My little homily

I’m in a reflective mood today, in part due to two things. Firstly, there have been several insightful blogs on my twitter feed this week that have stimulated my thinking juices (such as this and this). Secondly, I’ve spent the last few days putting together some flat pack furniture and repainting my son’s bedroom, and […]

Understanding privilege

I have just returned from a week’s holiday in north Yorkshire with my husband and 8-year old son, which was blessed by surprisingly warm and sunny weather. In the course of the week, I have been nagged by a series of thoughts which I want to explore in this blog today. When viewed through the […]

What does studying history teach us?

I read an interesting article by Mark Bailey in the Times today, kindly shared on this tweet. In it I learned that history has superseded PPE as the most commonly held degree among the nation’s MPs – 15% of all parliamentarians and 10% of the Cabinet are trained historians. Not only this but several high […]

My round up of the week

A week is a long time on edu-twitter. In between going out and about entertaining an 8-year old and assembling the flat pack from hell (@oldandrewuk has nothing on me when it comes to flat pack furniture), I’ve been dipping in and out of my Twitter feed, which, despite it being August, has been as […]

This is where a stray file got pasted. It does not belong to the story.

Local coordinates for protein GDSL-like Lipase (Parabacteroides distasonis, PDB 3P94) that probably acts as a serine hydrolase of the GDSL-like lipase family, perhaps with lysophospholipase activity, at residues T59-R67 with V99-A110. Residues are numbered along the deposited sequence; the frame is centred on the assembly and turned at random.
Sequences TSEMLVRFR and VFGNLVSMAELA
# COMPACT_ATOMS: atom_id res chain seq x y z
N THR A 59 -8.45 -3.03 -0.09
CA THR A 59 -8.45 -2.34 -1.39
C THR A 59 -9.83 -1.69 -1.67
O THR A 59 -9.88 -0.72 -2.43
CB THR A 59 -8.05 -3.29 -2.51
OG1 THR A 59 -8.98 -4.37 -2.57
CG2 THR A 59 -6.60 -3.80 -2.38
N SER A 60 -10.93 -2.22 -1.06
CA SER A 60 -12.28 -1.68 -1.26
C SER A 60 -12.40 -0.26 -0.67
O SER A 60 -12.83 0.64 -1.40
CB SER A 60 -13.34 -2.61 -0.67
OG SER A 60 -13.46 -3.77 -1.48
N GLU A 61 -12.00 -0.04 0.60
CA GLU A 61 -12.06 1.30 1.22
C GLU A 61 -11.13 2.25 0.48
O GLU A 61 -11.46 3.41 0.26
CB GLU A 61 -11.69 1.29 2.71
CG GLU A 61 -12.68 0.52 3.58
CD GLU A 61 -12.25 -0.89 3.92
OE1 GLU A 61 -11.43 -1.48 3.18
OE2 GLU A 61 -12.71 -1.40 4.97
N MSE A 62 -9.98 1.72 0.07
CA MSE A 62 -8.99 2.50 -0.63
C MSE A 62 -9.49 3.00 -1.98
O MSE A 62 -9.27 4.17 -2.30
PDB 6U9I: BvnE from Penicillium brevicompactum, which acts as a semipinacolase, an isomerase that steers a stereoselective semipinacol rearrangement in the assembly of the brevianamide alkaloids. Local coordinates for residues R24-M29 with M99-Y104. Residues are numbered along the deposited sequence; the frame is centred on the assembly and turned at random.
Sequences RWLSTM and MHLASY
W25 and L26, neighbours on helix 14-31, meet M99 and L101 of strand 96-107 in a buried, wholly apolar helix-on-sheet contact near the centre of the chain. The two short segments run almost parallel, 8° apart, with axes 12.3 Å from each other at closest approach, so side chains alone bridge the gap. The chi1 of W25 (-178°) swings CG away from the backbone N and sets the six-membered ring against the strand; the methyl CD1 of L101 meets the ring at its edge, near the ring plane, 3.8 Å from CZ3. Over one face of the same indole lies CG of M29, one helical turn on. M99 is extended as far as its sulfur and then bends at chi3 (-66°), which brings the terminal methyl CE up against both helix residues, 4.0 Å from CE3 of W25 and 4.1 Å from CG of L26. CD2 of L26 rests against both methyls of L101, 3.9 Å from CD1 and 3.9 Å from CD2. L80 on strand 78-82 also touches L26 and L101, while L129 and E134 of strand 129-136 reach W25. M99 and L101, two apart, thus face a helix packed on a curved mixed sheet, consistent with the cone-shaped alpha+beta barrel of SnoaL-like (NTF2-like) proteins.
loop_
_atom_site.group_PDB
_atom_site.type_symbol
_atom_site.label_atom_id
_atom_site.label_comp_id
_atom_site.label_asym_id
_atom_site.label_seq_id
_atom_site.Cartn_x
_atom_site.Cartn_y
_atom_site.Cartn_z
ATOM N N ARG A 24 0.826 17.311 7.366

Old history essays

The Summer holiday has provided an opportunity for a major clear-out and re-organisation of all my accumulated possessions. In the process, I have re-discovered a box file full of my old essays from school and university which have miraculously survived all my mother’s many culls of my stuff. I think it was important for me […]

Change and continuity in history teaching

Since accepting a history teacher training place through Schools Direct, I have delved into the substance and theory of my new profession, reading teacher blogs, professional journals and books (both history and theory books) . I must confess to finding the history books fun and interesting to read, the theory ones rather less so. Burrowing […]

What is history?

I read this recent article by Richard McFahn with interest as it touches on an issue I’ve been grappling with and trying to find a convincing answer to. What is history? What is our purpose when we teach history to our children at school? I have already attempted to discuss this in a previous post, […]

Should new teachers read lots of books and blogs?

I was pulled up short by this Tweet yesterday. Needless to say, I disagree with the sentiment. I can only go by my own experience here, but reading books and blogs have exposed me to so many ideas and made me think more deeply about what education, and particularly history teaching, should be about. If […]

The myth of didactic teaching

One of the delights of travelling is finding yourself unable to sleep in an unfamiliar bed. If you’re not careful your thoughts can start going into overdrive and sleep will elude you even further. I find myself in such a situation tonight.  Rather than fight the battle of the heavy duvet,  I’ve decided to address […]